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Part 4: The five levels of skills transformation
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Part 4: The five levels of skills transformation

We know success when we see it. But what we rarely see at first glance is the work that came before the success — the many steps and benchmarks that a person or organization had to finish before reaching the end result.

For skills-based organizations, success and maturity can’t be achieved overnight.

In the first three articles of this series on skills-based organizations, I looked at the concept of skills-based organizations and their defining characteristics; examined the different measurement instruments that can be used to follow progress; and gave a detailed overview of the incentives that skills-based organizations use to drive growth. In this article, I’ll walk readers through the five levels of skills transformation and how organizations can advance from the earliest stages of skills development to a fully successful transformation. 

Without visibility into skill levels at an individual and organization-wide level, business leaders lack the information they need to make precise interventions to drive employee growth and company-wide innovation. At Workera, we’ve measured enterprises across a range of industries and have identified several workforce “signatures” — common examples of how skill levels are distributed throughout the organization. Placing the skills transformation in context enables leaders to identify the champions and eager learners in their organization, as well as the skeptics who may need more encouragement to move forward. Following the examples set by other companies with similar workforce signatures can make it easier for organizations to take specific actions and advance to the next level of transformation.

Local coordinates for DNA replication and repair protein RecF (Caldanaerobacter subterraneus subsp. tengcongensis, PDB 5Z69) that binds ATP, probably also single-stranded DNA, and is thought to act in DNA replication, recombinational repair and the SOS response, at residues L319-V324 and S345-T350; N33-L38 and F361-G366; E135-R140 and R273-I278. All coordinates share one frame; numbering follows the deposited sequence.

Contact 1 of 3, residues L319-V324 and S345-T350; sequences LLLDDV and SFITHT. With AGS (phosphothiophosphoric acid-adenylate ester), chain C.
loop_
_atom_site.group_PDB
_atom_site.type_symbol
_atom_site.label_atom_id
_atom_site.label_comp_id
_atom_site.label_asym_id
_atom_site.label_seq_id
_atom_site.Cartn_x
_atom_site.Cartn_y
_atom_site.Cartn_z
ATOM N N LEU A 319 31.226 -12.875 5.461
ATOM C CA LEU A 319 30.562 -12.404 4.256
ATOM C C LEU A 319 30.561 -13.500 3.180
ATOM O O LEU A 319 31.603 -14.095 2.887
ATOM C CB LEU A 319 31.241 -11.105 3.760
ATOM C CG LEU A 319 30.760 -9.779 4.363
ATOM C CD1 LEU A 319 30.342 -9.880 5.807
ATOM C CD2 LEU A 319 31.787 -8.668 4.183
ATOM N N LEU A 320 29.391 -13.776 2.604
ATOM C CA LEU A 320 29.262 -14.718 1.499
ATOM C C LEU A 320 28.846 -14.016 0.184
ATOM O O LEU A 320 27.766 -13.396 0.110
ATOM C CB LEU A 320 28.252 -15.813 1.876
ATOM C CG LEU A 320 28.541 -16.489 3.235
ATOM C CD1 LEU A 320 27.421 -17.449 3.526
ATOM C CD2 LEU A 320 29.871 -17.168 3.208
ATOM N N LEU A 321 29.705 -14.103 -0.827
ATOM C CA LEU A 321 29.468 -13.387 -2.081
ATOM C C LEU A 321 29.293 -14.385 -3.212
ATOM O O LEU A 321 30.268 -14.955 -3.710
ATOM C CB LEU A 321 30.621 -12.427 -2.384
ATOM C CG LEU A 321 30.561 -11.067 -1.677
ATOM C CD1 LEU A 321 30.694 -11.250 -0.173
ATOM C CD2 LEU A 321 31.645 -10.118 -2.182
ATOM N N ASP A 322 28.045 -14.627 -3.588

Organizations that reach the final stage of skills transformation benefit from a broad-based capability across many roles and domains. This allows business leaders to mix and match people to different projects, processes and tasks without needing to overcome a substantial learning curve associated with each change.

Let’s take a look at how we define and establish benchmarks for skills transformations.

How we measure skills transformations

No two organizations are the same: each will have its own mission, goals, roles, and skills. To measure an organization’s skills transformation, we need to put each level into the context of that organization’s unique priorities.

At Workera, we’ve developed the following terms through years of helping large enterprises drive digital transformation through measured learning and skills development: